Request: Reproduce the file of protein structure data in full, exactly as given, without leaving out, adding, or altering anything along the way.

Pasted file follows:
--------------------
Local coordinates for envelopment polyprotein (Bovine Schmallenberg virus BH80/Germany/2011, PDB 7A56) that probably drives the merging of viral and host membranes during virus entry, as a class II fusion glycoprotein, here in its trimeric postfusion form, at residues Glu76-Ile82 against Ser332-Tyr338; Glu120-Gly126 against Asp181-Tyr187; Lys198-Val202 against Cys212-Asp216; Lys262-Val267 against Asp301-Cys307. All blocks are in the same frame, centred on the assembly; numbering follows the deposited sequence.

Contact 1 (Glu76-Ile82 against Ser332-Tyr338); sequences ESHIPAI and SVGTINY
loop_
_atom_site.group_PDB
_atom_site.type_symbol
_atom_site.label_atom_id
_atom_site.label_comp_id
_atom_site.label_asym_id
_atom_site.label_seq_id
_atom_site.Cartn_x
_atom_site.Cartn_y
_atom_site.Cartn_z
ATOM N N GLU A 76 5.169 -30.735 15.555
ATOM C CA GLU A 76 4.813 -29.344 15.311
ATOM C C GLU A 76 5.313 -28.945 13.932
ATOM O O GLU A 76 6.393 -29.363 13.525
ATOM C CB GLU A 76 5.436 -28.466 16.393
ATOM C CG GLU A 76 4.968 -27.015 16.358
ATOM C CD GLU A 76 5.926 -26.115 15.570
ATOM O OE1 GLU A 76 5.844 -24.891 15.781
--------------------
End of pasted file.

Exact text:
Local coordinates for envelopment polyprotein (Bovine Schmallenberg virus BH80/Germany/2011, PDB 7A56) that probably drives the merging of viral and host membranes during virus entry, as a class II fusion glycoprotein, here in its trimeric postfusion form, at residues Glu76-Ile82 against Ser332-Tyr338; Glu120-Gly126 against Asp181-Tyr187; Lys198-Val202 against Cys212-Asp216; Lys262-Val267 against Asp301-Cys307. All blocks are in the same frame, centred on the assembly; numbering follows the deposited sequence.

Contact 1 (Glu76-Ile82 against Ser332-Tyr338); sequences ESHIPAI and SVGTINY
loop_
_atom_site.group_PDB
_atom_site.type_symbol
_atom_site.label_atom_id
_atom_site.label_comp_id
_atom_site.label_asym_id
_atom_site.label_seq_id
_atom_site.Cartn_x
_atom_site.Cartn_y
_atom_site.Cartn_z
ATOM N N GLU A 76 5.169 -30.735 15.555
ATOM C CA GLU A 76 4.813 -29.344 15.311
ATOM C C GLU A 76 5.313 -28.945 13.932
ATOM O O GLU A 76 6.393 -29.363 13.525
ATOM C CB GLU A 76 5.436 -28.466 16.393
ATOM C CG GLU A 76 4.968 -27.015 16.358
ATOM C CD GLU A 76 5.926 -26.115 15.570
ATOM O OE1 GLU A 76 5.844 -24.891 15.781